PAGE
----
bonæ litteræ: occasional writing from David Rundle, Renaissance scholar

A disordered sister and her unwomanly boldness

Posted in Offbeat observations, Uncategorized by bonaelitterae on 28 September, 2015

A last will and testament is by its nature a formulaic document. It opens with assurance that the person expressing their wishes is of sound mind, lists the bequests to family, friends and institutions, and closes by establishing the executors who are to see to the fulfilment of the will. Within the standard wording and the list of gifts, so defined by cultural convention, there are moments of light when a human voice seems to speak above the murmur of what is standard and expected.

One such passage comes from the will of a man whose posthumous reputation has been, at best, ambivalent. Otho Nicholson was an agent for James I, whose task was to help fill the royal coffers and, by the bye, enriched himself. He seems not to have had any university education but was one of those who sought to create an assocation for himself later in his life: he provided Oxford with a water-supply reaching the city at Carfax Conduit. One of the pipe-lines from the conduit was reserved for Christ Church, whose Library Nicholson also ‘restored’ (and so he appears in the introduction to the catalogue of Christ Church’s manuscripts, the revisions of which I am now completing). We might like to think that Nicholson was virtuous for being a benefactor without even a sense of pietas to impel him to his generosity; the less maganimous might see in his ostentatious donations a desire to buy respectability.

His good deeds in Oxford are remembered in his will, but only briefly. The larger sequence of bequests is reserved for friends like Fulke Greville and, all the more, for his family. Through them we might be able to trace his extended family tree but little here tells of what he thought of his relatives – except for one passage. Here it is:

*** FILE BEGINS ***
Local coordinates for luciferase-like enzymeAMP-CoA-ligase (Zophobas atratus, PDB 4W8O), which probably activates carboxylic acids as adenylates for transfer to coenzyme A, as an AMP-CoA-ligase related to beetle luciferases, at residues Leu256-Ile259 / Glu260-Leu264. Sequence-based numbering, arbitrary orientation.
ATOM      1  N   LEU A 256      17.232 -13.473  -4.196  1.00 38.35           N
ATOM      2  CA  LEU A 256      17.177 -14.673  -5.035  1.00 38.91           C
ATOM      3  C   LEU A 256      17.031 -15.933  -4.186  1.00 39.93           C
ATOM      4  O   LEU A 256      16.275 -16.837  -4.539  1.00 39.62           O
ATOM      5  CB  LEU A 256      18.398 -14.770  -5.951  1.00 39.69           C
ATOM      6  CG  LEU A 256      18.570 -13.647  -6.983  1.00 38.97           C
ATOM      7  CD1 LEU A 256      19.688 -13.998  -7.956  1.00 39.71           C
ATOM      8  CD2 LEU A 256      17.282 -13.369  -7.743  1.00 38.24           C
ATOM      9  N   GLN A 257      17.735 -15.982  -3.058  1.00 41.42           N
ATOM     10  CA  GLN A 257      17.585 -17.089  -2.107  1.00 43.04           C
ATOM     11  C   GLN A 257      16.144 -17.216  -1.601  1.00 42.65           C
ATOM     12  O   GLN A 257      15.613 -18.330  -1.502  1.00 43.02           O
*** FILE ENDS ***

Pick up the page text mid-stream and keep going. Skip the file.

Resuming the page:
Item I give unto my disordered Sister Anne Lee one Annuitie of Ten pounds per Annum To be payde to her quarterlye duringe her liefe Uppon condicion nevertheless that shee leave her unwomanly boldnes in gaddinge daylye to the Courte and troublinge the King, Queene, Prince and divers honourable Lordes and Ladyes there with her Counterfeitt clamors (as heretofore she has too often done) And that shee give herself to a civill carriage of lyfe and followe her needle for her better manytenans Shee having good knowledge to use the same…

You sense how Nicholson’s heart sank when sister Anne walked in the room, how he must have feared the good contacts he had made at court might be undermined by what he perceived by her meddling. We also get sight of what was considered to be a more appropriate lifestyle for a lady – and might wonder whether Anne stuck the needle through the cloth a little sharper when thinking of her patronising brother. Most of all, perhaps, we might feel that, among the references to people who are little more than names in this will, she comes alive and is someone whom, in her fiestiness, we might like to meet.

There is a coda to this: Nicholson’s will was proven in July 1622 but it was found that the lavish range of bequests that he had so thoroughly arranged exceeded the monies remaining at his death. Perhaps, then, Anne never received her annuity and was thus free to continue gadding daily to the Court.

One Response

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  1. kathrinluddecke said, on 29 September, 2015 at 9:25 am

    Coincidentally, I’d never before heard of Otto Nicholson but having cycled up Harcourt Hill to see the conduit house where the water supply that went down to Oxford starts (thanks to Open Doors), his name is now familiar! Good to find out a bit more about him and, of course, Anne.


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